Trump may not win. His campaign has had a shocking month. His party followers at the Republican National Convention manifested the psychology of hostages. It was like watching a mass Stockholm syndrome event. There was nothing in their talisman’s basic line that represented previous Republican verities so they mobilised around chants worthy of the killing of Piggy in “Lord of the Flies”. Hillary’s the substitute for the virtuous Piggy. Mostly it wasn’t “kill the beast”, but “jail her”—though “shoot her” was to be heard as well.
Should Trump win, there will be immense responsibilities on us. Almost exclusively our trade and security arrangements have missed his widely-swung sabre. But that sabre slices into trade and security arrangements which have been critical for our prosperity and security. There will be plenty in our zone who will have things to say to him, and at least his vice president would be listening—Trump is unlikely to listen to them. When he’s briefed on the depth of our relationship and the massive character of our mutual investment, which far exceeds any American pairing in the region outside Japan, he might listen to us. The ensuing discussion will be tough.
Some of our commentators and analysts share in a broader global schadenfreude that will see them rub their hands at a picture of a rogue, isolationist America repudiating old shared values and perspectives. However, we don’t have the capacity to readily survive an uncoupling of our bilateral defence relationship with our national security intact. For example, when I was defence minister, the objective with the joint facilities was to ensure we had full knowledge of, and concurrence with, their capabilities and operations. Now, having expanded in number and capacity in recent years, they’re integrated into our intelligence system and our military’s operational capabilities.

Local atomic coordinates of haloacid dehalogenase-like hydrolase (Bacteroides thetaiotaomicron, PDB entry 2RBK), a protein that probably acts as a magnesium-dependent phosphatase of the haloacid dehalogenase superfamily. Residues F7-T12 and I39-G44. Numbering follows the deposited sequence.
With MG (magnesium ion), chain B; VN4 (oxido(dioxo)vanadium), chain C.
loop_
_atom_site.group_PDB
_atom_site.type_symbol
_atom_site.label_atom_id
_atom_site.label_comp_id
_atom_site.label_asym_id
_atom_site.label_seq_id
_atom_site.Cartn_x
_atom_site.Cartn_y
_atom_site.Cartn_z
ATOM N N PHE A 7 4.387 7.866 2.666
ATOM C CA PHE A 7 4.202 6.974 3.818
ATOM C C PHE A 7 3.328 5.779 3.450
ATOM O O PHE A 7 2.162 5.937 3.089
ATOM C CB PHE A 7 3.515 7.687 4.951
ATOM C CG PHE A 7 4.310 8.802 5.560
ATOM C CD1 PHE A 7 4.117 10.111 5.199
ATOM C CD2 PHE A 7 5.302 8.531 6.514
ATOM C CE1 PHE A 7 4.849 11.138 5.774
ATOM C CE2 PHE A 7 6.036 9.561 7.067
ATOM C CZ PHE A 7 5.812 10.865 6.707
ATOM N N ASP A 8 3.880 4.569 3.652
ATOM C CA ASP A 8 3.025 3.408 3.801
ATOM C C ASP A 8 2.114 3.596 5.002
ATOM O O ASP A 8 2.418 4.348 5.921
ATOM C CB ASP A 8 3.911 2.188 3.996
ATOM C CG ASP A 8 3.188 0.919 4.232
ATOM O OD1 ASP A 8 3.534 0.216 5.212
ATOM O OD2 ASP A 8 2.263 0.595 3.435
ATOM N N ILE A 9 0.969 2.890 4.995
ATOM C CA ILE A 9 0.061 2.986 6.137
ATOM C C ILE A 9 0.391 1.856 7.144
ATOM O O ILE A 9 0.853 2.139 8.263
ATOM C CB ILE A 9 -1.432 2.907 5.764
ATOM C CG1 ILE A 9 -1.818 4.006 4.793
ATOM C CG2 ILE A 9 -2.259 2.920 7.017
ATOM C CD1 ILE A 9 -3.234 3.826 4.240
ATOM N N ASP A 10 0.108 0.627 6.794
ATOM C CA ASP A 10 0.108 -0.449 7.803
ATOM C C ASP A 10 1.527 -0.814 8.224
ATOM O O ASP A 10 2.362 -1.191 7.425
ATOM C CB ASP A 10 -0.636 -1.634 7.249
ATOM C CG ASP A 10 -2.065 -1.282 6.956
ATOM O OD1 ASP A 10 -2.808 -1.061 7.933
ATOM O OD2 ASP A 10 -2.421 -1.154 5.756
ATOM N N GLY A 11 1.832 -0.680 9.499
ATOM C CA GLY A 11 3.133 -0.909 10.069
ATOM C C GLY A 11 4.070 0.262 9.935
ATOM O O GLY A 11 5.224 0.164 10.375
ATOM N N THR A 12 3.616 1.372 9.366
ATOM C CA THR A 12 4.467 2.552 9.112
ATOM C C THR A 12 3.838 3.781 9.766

The equipment, systems and technologies we get from the Americans are vital to our order of battle. The marines in Darwin are important but what’s critical for us is the engagement of US-origin equipment and technologies in assisting the defence of our northern approaches. Though our latest Defence White Paper placed the role outlined by Ash Carter as a co-equal force structure determinant, the character of the equipment to be acquired and the systems to be developed, overwhelmingly relate to that more traditional task.